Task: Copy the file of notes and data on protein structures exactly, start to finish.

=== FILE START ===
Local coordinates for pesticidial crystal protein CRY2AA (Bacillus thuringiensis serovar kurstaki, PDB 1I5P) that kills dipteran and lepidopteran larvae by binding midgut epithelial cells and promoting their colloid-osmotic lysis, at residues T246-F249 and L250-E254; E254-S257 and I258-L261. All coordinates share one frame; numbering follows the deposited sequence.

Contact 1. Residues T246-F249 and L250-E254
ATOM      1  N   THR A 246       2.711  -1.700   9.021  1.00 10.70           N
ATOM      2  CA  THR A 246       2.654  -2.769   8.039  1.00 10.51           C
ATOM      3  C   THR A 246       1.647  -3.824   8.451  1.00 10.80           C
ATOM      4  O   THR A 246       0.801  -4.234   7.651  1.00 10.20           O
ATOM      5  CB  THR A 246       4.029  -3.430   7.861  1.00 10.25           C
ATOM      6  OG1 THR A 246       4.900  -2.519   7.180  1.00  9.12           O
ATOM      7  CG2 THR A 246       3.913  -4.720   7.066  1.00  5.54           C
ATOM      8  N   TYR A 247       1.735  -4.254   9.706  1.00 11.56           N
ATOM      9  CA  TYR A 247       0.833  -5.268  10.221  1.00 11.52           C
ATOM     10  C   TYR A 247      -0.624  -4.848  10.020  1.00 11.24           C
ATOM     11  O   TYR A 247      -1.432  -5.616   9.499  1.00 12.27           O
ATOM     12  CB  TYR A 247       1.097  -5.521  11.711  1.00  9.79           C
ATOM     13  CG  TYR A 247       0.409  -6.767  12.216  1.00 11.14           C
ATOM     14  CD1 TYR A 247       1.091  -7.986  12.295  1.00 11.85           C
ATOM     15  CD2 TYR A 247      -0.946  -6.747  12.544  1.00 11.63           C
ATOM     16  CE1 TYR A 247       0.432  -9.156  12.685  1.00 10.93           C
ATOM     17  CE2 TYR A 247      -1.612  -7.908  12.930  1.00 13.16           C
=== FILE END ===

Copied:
Local coordinates for pesticidial crystal protein CRY2AA (Bacillus thuringiensis serovar kurstaki, PDB 1I5P) that kills dipteran and lepidopteran larvae by binding midgut epithelial cells and promoting their colloid-osmotic lysis, at residues T246-F249 and L250-E254; E254-S257 and I258-L261. All coordinates share one frame; numbering follows the deposited sequence.

Contact 1. Residues T246-F249 and L250-E254
ATOM      1  N   THR A 246       2.711  -1.700   9.021  1.00 10.70           N
ATOM      2  CA  THR A 246       2.654  -2.769   8.039  1.00 10.51           C
ATOM      3  C   THR A 246       1.647  -3.824   8.451  1.00 10.80           C
ATOM      4  O   THR A 246       0.801  -4.234   7.651  1.00 10.20           O
ATOM      5  CB  THR A 246       4.029  -3.430   7.861  1.00 10.25           C
ATOM      6  OG1 THR A 246       4.900  -2.519   7.180  1.00  9.12           O
ATOM      7  CG2 THR A 246       3.913  -4.720   7.066  1.00  5.54           C
ATOM      8  N   TYR A 247       1.735  -4.254   9.706  1.00 11.56           N
ATOM      9  CA  TYR A 247       0.833  -5.268  10.221  1.00 11.52           C
ATOM     10  C   TYR A 247      -0.624  -4.848  10.020  1.00 11.24           C
ATOM     11  O   TYR A 247      -1.432  -5.616   9.499  1.00 12.27           O
ATOM     12  CB  TYR A 247       1.097  -5.521  11.711  1.00  9.79           C
ATOM     13  CG  TYR A 247       0.409  -6.767  12.216  1.00 11.14           C
ATOM     14  CD1 TYR A 247       1.091  -7.986  12.295  1.00 11.85           C
ATOM     15  CD2 TYR A 247      -0.946  -6.747  12.544  1.00 11.63           C
ATOM     16  CE1 TYR A 247       0.432  -9.156  12.685  1.00 10.93           C
ATOM     17  CE2 TYR A 247      -1.612  -7.908  12.930  1.00 13.16           C